And what if we were to cast as the first-person voice in Psalm 23 an undocumented farm worker or day laborer in Yakima County, all the more vulnerable now due to the rapid spread of the coronavirus? For someone in that position, what might it mean to say to God: “you make me lie down in green pastures, you lead me beside still waters, you restore my soul?”
I’d never suggest we need to set aside the ways we’ve heard and prayed and sung this beautiful psalm in the past. There’s so much here that we can approach these words again and again and come away with new insights every time. It’s not a case of either-or, but both-and. And it’s a both-and casting move that will – let’s be honest - be accomplished far more effectively when it’s not just me, your comfortably middle-class white pastor, trying to paint scenes I can only imagine. We’ll be far better served by hearing from other storytellers from time to time.
So this is only the most faltering of starts. But it’s a start.
As we conclude, I’m going to repeat the words of Psalm 23 – you’re welcome to say them with me if you wish, or simply to listen. Either way, be sure to recast the lead role this time through, and imagine someone other than you delivering this monologue. Perhaps someone with far fewer resources than you have, or someone of a different race, or someone else who is routinely marginalized or mistreated – imagine that person as the “I” here. Picture that person saying words like “me” and “mine.” We can’t possibly know anyone else’s innermost thoughts. It’s critical we remember that their stories are not really our stories to tell. But surely it’s also important to remind ourselves at least in some small way, as we approach this psalm, that the Shepherd’s flock is far bigger than our own little fold.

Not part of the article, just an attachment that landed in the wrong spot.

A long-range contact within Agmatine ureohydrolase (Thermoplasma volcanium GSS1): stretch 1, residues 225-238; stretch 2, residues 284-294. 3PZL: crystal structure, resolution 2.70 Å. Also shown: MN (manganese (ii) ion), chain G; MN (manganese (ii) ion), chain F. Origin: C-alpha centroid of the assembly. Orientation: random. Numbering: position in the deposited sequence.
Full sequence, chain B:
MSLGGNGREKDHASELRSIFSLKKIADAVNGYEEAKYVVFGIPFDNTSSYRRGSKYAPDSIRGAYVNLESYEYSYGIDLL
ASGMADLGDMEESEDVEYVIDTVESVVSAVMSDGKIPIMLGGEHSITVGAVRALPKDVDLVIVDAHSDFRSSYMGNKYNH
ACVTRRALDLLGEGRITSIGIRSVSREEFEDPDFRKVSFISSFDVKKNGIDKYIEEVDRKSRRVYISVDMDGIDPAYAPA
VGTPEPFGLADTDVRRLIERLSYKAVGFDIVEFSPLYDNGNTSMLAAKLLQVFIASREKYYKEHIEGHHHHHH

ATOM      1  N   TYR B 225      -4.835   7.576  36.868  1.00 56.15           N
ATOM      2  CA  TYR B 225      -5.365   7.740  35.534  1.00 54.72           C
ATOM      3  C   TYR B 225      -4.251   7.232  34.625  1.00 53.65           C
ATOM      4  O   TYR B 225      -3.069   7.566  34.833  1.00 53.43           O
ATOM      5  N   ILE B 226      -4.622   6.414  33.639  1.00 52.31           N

If it leaves us feeling a bit unsettled to reimagine a beloved text this way, that’s ok. Unsettled is ok. God might just use that feeling of discomfort to bring us greater empathy or insight, or to call us to action.
So let’s pray together on behalf of brothers and sisters who are not here in our circle today:
1 The Lord is my shepherd, I shall not want.
2 He makes me lie down in green pastures;
he leads me beside still waters;
3 he restores my soul.
He leads me in right paths
for his name’s sake.
4 Even though I walk through the darkest valley,
I fear no evil;
for you are with me;
your rod and your staff--
they comfort me.
5 You prepare a table before me
in the presence of my enemies;
you anoint my head with oil;
my cup overflows.
6 Surely goodness and mercy shall follow me
all the days of my life,
and I shall dwell in the house of the Lord
my whole life long.